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Avaya seeks court's protection as it updates its financial structure


via Flickr © Beth Cortez-Neavel ( CC0 1.0 Universal )

  • Debt overhang from the purchase of hardware business in 2009
  • Caught out by the speedy move to software and cloud
  • Debt maturing, cash required, so Chapter 11 a temporary measure

Enterprise equipment vendor, Avaya, has filed for Chapter 11 bankruptcy protection in the US. Avaya says its foreign affiliates are not included in the filings and will continue with their normal operations.

Avaya offers a broad customer premises portfolio of comms solutions, from contact centre and unified communications integrating voice, video, data, messaging.  In its own words, it offers these functions “on premises, in the cloud, or as a hybrid”.

Given that, Avaya might be fairly said to be journeying between the old hardware-focussed world of physical CPE, with its long churn times, maintenance and support contracts, expensive upgrades and so on, to the sunlit uplands of the equivalent software-as-a-service, cloud-based offerings.

Having to fund debt from the purchase of part of its hardware business while straining to move into software seems to be the root of the problem for Avaya and it decided it needed a radical move to kick a new  financial structure into place. It decided to seek Chapter 11 protection to do it.

Chapter 11 (in the US bankruptcy code) allows a court to grant a company relief from its creditors for a period so that it can restructure, raise extra funds or sell off bits of itself and thus be in a position to keep trading and eventually pay off its debts. The downside risk, of course, is that the company will keep burning through its cash with no turnaround in sight and - when it is eventually liquidated - will have even less dosh in the kitty for its creditors than it had before.

Naturally companies are reluctant to apply for Chapter 11 unless they really have to, which means that Avaya must have found itself in a tight fiscal corner. In its statement to accompany the filing, it says its problem can be attributed to an ‘old’ capital structure which now needs a radical refresh.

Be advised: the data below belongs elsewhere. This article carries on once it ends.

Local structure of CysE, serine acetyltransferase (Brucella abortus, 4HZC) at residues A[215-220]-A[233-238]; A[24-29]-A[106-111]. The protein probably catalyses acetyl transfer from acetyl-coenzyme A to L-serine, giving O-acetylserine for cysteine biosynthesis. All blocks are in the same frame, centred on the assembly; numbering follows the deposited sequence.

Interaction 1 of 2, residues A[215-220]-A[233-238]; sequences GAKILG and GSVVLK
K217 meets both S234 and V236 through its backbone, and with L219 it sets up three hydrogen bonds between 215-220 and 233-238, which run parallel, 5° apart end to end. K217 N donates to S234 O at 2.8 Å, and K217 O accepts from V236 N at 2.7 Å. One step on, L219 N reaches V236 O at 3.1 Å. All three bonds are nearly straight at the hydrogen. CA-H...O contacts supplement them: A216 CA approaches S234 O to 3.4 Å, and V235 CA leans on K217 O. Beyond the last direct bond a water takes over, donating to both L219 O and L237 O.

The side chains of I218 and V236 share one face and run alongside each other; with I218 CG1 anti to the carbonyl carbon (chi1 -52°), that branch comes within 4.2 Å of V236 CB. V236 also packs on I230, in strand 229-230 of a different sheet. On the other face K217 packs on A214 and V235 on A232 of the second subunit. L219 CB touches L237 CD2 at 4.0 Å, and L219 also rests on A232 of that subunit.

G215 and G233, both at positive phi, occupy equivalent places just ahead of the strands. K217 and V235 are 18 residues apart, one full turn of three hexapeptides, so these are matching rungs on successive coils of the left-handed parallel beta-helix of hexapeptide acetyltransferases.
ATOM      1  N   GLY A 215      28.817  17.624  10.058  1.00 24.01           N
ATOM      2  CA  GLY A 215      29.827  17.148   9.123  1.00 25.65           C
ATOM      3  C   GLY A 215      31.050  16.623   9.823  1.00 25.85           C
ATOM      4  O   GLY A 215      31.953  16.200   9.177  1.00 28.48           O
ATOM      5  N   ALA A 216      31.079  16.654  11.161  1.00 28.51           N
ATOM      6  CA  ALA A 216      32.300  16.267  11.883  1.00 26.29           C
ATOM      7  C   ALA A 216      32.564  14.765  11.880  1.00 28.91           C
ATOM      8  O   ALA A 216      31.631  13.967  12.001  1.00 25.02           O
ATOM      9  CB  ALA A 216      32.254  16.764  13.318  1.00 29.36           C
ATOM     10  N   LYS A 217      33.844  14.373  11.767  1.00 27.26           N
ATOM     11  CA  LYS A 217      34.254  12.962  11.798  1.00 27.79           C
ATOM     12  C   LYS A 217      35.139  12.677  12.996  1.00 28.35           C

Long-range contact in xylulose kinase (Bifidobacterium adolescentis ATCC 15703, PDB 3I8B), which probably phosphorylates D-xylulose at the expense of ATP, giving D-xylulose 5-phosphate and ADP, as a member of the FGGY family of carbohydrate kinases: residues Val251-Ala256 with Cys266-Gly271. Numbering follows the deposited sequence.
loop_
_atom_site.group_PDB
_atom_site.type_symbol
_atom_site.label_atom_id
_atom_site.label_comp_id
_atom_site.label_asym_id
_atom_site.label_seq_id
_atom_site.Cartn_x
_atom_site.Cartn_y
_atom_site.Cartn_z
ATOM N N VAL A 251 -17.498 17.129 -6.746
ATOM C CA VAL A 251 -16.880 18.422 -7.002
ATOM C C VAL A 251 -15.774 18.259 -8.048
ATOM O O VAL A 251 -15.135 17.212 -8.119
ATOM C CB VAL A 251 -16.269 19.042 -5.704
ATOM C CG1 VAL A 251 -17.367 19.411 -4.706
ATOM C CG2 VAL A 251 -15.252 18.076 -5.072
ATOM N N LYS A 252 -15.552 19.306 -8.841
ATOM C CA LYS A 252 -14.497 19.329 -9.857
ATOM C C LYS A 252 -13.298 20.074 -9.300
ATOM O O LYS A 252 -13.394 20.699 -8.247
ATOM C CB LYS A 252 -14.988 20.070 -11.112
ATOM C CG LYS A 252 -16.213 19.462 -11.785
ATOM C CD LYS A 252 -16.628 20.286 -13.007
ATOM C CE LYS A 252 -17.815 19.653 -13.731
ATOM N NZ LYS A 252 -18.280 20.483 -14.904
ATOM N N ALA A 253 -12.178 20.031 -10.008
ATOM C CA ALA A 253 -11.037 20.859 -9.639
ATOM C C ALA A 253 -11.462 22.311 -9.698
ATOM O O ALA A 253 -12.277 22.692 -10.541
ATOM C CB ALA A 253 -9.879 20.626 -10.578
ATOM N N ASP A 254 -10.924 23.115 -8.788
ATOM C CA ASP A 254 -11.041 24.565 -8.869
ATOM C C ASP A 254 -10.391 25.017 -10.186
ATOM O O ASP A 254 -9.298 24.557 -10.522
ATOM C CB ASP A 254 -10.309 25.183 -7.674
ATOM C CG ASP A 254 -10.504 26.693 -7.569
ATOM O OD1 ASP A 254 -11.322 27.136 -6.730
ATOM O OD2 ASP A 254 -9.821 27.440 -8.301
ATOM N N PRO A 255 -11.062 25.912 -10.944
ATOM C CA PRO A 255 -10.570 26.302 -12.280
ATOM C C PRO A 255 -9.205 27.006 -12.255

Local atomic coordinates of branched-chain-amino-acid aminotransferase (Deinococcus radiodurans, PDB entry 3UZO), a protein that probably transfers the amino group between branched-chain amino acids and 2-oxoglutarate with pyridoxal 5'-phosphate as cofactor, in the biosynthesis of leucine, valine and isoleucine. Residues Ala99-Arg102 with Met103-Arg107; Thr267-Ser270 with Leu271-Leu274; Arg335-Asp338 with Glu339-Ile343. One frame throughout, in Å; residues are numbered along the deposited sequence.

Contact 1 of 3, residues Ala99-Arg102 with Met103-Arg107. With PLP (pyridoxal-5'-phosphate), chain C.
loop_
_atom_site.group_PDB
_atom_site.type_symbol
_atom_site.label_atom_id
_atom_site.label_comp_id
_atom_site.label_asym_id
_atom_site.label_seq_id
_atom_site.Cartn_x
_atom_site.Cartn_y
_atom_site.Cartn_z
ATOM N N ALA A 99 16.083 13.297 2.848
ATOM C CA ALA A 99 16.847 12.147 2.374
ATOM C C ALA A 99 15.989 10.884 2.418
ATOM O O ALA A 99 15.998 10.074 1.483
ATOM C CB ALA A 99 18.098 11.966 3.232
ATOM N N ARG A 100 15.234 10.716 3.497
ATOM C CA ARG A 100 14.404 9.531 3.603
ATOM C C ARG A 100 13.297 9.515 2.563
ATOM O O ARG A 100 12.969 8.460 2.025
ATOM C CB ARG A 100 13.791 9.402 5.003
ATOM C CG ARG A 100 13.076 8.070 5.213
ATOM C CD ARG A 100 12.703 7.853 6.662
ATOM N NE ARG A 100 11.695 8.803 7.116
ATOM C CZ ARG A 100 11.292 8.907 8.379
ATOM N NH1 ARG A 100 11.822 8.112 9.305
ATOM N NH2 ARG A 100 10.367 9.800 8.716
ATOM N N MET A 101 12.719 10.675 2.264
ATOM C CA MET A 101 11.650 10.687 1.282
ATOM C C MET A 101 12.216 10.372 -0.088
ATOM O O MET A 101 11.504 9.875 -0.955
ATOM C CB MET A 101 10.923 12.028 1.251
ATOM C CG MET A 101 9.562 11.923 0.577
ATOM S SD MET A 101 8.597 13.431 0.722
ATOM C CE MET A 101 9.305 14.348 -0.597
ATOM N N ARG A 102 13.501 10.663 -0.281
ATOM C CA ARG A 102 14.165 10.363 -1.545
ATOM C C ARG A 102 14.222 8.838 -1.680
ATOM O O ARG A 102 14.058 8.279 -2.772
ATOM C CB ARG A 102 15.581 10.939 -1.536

“Avaya’s current capital structure is over 10 years old and was put in place to support our business model as a hardware-focused company, which has evolved significantly since that time,” said Kevin Kennedy, Chief Executive Officer of Avaya. “Now, as a result of the terms of Avaya’s debt obligations and the upcoming debt maturities, we need to recapitalize….  Our business is performing well, and we are confident that we can emerge from this process stronger than ever. Pursuing restructuring through chapter 11 will enable us to reduce Avaya’s debt and interest expense, while providing increased financial flexibility.”

Avaya says it has obtained $725 million in new financing from Citibank  to see it through Chapter 11 process.

Why the sudden difficulty?

The Avaya hardware story goes back to Nortel (Northern Telecom) a Canadian telecoms equipment vendor which soared in value through the 1980s and 1990s, only to find itself on the rocks at the turn of the century (as so many did). Nortel had over-reached and, on the way down, was embroiled in accusations of accounting fraud and double-dealing. As we observed later in that decade:

“The scale of Nortel's collapse can still surprise. In 2001 the company was worth $3.3 billion, a year later it was just $37 million. Nortel lost more than $3.6 billion in 2002 but, unexpectedly, reported an operating profit for Q1, 2003.”

Avaya’s current woes seem in part a result of its $900 million acquisition of Nortel’s enterprise network equipment business in 2009 which it saw as a way to flesh out its hardware offering.

Unfortunately, the telecoms world has turned to software and the cloud more quickly this decade than the strategists probably envisaged eight years ago, and that’s had a detrimental effect on Avaya’s numbers and, consequently, on its ability to service the fast-maturing debt. To cover that, it first looked at the possibility of selling off its contact centre business to get some cash in the bank, but then decided that didn’t look like such a good idea.  

The Chapter 11 move, and the accompanying $725 million cash facility, is designed to see Avaya through the process of selling off another chunk of its business to balance the books. 

TelecomTV Tracker: Avaya's recent announcements

To give a flavour of the sort of business Avaya is in, its announcements over the last four months have included:

  • signed a strategic agreement with China’s Tencent Cloud, a leading global cloud service provider, to help enterprise customers launch cloud-based communications services.  
  • Provided maritime services company, Groupo Transcoma, with the with the Avaya IP Office Platform, first in the Barcelona HQ, then rolled out to its 26 global offices
  • Provided its Avaya Scopia videoconferencing to connect medical sites for For St. Josefs Hospital Wiesbaden GmbH.

See the all the notable events for Avaya on its TelecomTV Tracker timeline HERE


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